A new white paper from CAREL examines the theory behind natural refrigerants and the technologies available that can optimize energy savings.
“The aim of the Natural Refrigerants white paper is to systematically bring together the results of years of study and research into natural refrigerants,” said Miriam Solana, HVACR technical knowledge specialist at CAREL. “Our intention with this document is to contribute to making available as much theoretical information as possible and provide an overview of the technologies for optimizing energy savings and creating systems with the lowest total CO2 emissions. At CAREL, we believe in the importance of supporting broad use of these refrigerants, which represent a concrete and feasible response to environmental sustainability. We need to continue to study and carry out research: the goal of innovation is to achieve systems that are compatible with the unique characteristics of natural refrigerants and in compliance with regulations, without sacrificing efficiency.”
Natural refrigerants are considered a sustainable solution, as they have a minimal effect on the environment, with technologies that have evolved over recent years to optimize their use. In several HVACR applications, natural refrigerants are now the preferred option in new equipment, especially in countries that have started phasing out HFCs. Nonetheless, this transition requires efficient systems that can also reduce indirect CO2 emissions. The use of the highest-performance technology is essential for combining natural refrigerants and high efficiency. There are several variables to consider: the unique characteristics of natural refrigerants, such as high pressures with R-744 (CO2) cycles and the flammability of hydrocarbons.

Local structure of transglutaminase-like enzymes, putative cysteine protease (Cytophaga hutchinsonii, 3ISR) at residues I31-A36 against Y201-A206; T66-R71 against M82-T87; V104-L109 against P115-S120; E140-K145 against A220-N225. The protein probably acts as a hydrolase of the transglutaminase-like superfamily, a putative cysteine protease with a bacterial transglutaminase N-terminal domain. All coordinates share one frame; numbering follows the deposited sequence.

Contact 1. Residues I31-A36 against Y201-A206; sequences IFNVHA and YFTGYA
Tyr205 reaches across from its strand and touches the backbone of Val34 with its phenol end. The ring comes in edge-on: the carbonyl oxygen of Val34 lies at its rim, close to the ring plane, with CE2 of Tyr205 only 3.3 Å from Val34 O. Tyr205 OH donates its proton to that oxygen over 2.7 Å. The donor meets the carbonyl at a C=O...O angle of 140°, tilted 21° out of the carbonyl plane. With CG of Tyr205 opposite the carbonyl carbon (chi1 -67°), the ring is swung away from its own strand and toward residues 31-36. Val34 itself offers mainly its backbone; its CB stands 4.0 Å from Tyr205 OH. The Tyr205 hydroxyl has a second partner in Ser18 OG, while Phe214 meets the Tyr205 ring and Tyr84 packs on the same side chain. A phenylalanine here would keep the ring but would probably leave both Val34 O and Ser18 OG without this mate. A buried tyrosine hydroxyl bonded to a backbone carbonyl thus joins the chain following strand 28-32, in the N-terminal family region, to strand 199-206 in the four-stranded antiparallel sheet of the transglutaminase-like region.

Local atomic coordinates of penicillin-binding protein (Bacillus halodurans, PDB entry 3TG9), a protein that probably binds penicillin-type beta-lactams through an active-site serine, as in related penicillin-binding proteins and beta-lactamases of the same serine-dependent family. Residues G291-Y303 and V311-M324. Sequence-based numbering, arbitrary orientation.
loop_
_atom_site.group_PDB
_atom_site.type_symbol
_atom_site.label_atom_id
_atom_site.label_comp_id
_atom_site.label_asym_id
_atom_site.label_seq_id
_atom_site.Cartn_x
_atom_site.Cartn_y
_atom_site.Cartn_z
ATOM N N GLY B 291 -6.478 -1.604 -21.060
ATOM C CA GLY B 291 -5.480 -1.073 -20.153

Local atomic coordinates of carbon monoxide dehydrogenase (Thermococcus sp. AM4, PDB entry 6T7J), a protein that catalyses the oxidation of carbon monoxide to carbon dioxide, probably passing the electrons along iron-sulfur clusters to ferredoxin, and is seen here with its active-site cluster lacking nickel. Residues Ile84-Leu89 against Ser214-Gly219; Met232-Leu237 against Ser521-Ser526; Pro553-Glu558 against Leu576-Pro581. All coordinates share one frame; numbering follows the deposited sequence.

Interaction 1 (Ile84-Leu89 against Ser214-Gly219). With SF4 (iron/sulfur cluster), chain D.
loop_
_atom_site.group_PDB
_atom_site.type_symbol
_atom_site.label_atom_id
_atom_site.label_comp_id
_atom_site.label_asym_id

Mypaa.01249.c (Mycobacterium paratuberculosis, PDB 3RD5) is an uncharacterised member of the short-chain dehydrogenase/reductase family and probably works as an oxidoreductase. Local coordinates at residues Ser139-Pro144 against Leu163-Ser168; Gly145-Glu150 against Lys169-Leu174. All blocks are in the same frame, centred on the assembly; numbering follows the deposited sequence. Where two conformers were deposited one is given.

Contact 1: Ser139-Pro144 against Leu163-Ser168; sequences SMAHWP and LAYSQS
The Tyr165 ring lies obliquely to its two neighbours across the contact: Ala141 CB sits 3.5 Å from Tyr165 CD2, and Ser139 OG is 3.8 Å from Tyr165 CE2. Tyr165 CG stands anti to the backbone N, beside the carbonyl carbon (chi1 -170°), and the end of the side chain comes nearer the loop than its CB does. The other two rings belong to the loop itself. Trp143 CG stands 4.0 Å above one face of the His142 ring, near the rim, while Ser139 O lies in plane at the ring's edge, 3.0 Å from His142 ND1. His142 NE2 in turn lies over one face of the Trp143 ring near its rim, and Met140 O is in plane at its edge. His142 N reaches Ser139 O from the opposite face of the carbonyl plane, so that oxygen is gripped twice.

The Natural Refrigerants white paper, which is available free of charge, is divided into five parts. The first provides a summary of the characteristics of natural refrigerants. The second examines the evolution of cycles with natural refrigerants and the possibilities that are currently available. The last three sections describe examples of modulating technologies and high-efficiency solutions. The goal is to have an overview of the technologies available to design high-efficiency systems using natural refrigerants.